Hispanic Children and Families

In This Section

Notes from the Backpack Podcast

In Focus: Hispanic Children and Families 

  • Hispanics are the largest minority group in the country. In 2014, Hispanic children made up 24% of the U.S. child population.[1]

  • In 2010, the high school dropout rate for Latino students was 15.1%—higher than the rate for white, black, American Indian/Alaska Native, or Asian/Pacific Islander students in the United States.[2]

[1] KIDS COUNT, “Child population by race”: http://datacenter.kidscount.org/data/tables/103-child-population-by-race?loc=1#detailed/1/any/false/869,36,868,867,133/68,69,67,12,70,66,71,72/423,424

[2] U.S. Department of Education, National Center for Education Statistics. (2012). The Condition of education 2012 (NCES 2012-045), Indicator 33. Retrieved from http://files.eric.ed.gov/fulltext/ED532315.pdf.

Key Strategies for Inclusion

  • Honor the diversity of Hispanic families. Work with school staff and families to welcome their differing demographics and perspectives.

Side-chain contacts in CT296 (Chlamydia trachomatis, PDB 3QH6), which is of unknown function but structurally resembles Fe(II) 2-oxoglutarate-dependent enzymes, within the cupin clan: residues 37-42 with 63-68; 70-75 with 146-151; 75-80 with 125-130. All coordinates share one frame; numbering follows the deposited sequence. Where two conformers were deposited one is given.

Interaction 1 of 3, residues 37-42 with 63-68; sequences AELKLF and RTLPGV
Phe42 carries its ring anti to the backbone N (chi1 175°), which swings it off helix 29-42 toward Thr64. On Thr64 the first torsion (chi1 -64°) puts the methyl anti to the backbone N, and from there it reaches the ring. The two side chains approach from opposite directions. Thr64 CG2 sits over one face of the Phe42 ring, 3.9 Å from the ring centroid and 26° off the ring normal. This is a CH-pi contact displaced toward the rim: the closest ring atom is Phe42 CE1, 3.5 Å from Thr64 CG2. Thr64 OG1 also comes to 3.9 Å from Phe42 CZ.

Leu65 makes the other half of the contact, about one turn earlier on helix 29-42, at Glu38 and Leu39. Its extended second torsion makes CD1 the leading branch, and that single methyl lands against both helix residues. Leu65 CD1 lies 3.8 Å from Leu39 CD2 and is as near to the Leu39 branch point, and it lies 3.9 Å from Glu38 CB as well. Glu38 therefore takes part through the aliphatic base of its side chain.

• Work with community groups and organizations. Build relationships with community and faith-based organizations, youth-serving groups and businesses to expand networks of support and opportunity.

  • Be responsive to language differences and cultural expectations. Provide information to assist families in understanding American culture, parenting and school expectations. When possible, create materials in both English and Spanish.

  • Seek out and involve Hispanic parents in PTA leadership. Empower parents as advocates for children’s success.

  • Encourage parent engagement. Facilitate two-way communication between school and families; work with the diverse ways that parents may define involvement.
  • Address obstacles to PTA involvement. Bilingual materials, flexible meeting times, transportation and child care assistance, and translators can foster commitment.

PTA Resources


Other Resources

  • Abriendo Puertas is a school readiness program that strengthens the leadership and advocacy skills of Latino parents with children ages 0-5.
  • Pacer Center offers bilingual workshops, individual assistance and translated publications focusing on issues facing families of children with special needs.

[1] Statistics are from KIDS COUNT Data Center of the Annie E. Casey Foundation and the Department of Education Office for Civil Rights.